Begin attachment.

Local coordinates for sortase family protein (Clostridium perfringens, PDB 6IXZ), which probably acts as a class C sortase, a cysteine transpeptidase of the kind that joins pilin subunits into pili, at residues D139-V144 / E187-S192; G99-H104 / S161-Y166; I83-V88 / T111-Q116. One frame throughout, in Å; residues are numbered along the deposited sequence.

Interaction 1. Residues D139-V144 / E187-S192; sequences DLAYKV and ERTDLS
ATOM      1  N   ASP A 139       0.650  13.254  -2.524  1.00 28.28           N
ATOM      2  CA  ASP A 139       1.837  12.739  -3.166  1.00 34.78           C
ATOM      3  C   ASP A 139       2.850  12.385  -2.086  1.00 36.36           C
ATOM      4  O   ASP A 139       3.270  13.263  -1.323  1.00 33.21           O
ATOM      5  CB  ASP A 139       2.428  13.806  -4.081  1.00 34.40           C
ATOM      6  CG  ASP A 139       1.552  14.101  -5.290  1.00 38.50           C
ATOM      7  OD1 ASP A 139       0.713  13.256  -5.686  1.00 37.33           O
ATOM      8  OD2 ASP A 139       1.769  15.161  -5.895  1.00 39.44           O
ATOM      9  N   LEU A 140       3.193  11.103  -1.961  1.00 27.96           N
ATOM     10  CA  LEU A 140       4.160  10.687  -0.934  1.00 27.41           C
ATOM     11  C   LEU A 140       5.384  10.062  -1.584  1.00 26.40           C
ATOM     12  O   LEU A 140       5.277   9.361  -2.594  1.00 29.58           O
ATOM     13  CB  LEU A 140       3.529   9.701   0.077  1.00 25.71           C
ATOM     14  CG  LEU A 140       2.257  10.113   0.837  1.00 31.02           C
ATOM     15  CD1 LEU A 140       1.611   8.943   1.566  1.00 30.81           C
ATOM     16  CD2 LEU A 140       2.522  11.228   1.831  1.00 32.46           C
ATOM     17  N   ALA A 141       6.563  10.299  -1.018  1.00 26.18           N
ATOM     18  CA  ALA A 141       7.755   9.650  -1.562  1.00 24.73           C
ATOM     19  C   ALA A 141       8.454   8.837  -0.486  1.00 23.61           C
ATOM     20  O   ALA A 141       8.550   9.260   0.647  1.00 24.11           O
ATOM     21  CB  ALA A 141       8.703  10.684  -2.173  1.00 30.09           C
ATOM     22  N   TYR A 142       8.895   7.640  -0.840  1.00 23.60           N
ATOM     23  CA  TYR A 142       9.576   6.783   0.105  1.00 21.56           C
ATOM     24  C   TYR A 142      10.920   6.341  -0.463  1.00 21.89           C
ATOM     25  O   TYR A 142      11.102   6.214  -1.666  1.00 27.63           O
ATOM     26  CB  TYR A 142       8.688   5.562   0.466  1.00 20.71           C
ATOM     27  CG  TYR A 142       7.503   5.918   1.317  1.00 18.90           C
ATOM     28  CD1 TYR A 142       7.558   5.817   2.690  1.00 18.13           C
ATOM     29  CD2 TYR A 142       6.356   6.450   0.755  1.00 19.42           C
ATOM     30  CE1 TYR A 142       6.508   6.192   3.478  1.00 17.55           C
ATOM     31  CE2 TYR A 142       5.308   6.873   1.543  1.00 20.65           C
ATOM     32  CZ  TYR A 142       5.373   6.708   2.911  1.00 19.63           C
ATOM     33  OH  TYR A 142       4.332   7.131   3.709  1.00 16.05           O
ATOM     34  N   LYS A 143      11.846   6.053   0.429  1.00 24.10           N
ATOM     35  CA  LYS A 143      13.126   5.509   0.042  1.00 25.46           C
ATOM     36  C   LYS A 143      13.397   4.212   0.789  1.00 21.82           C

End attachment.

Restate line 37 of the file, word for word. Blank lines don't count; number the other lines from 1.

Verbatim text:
ATOM     35  CA  LYS A 143      13.126   5.509   0.042  1.00 25.46           C